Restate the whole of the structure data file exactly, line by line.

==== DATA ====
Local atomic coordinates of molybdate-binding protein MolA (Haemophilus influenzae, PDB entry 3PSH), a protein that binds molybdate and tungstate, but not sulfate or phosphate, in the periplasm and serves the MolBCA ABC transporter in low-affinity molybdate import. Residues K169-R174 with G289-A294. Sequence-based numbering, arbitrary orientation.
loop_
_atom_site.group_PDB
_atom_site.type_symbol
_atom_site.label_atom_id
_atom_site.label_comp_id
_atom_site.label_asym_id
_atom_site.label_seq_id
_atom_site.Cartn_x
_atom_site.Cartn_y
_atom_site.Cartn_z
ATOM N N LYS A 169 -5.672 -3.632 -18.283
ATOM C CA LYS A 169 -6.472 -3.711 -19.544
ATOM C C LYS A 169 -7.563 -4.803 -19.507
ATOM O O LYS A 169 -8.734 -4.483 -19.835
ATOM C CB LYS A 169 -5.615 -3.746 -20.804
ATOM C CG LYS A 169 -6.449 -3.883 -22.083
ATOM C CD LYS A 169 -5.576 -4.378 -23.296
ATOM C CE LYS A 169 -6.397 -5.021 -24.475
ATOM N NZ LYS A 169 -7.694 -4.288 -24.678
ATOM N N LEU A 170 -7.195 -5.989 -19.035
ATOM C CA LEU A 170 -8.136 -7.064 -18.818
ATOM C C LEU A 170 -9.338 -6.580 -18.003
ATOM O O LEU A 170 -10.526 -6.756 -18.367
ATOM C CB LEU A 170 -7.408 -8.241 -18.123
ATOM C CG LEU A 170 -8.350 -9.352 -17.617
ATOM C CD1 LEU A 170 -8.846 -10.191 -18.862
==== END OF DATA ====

Local atomic coordinates of molybdate-binding protein MolA (Haemophilus influenzae, PDB entry 3PSH), a protein that binds molybdate and tungstate, but not sulfate or phosphate, in the periplasm and serves the MolBCA ABC transporter in low-affinity molybdate import. Residues K169-R174 with G289-A294. Sequence-based numbering, arbitrary orientation.
loop_
_atom_site.group_PDB
_atom_site.type_symbol
_atom_site.label_atom_id
_atom_site.label_comp_id
_atom_site.label_asym_id
_atom_site.label_seq_id
_atom_site.Cartn_x
_atom_site.Cartn_y
_atom_site.Cartn_z
ATOM N N LYS A 169 -5.672 -3.632 -18.283
ATOM C CA LYS A 169 -6.472 -3.711 -19.544
ATOM C C LYS A 169 -7.563 -4.803 -19.507
ATOM O O LYS A 169 -8.734 -4.483 -19.835
ATOM C CB LYS A 169 -5.615 -3.746 -20.804
ATOM C CG LYS A 169 -6.449 -3.883 -22.083
ATOM C CD LYS A 169 -5.576 -4.378 -23.296
ATOM C CE LYS A 169 -6.397 -5.021 -24.475
ATOM N NZ LYS A 169 -7.694 -4.288 -24.678
ATOM N N LEU A 170 -7.195 -5.989 -19.035
ATOM C CA LEU A 170 -8.136 -7.064 -18.818
ATOM C C LEU A 170 -9.338 -6.580 -18.003
ATOM O O LEU A 170 -10.526 -6.756 -18.367
ATOM C CB LEU A 170 -7.408 -8.241 -18.123
ATOM C CG LEU A 170 -8.350 -9.352 -17.617
ATOM C CD1 LEU A 170 -8.846 -10.191 -18.862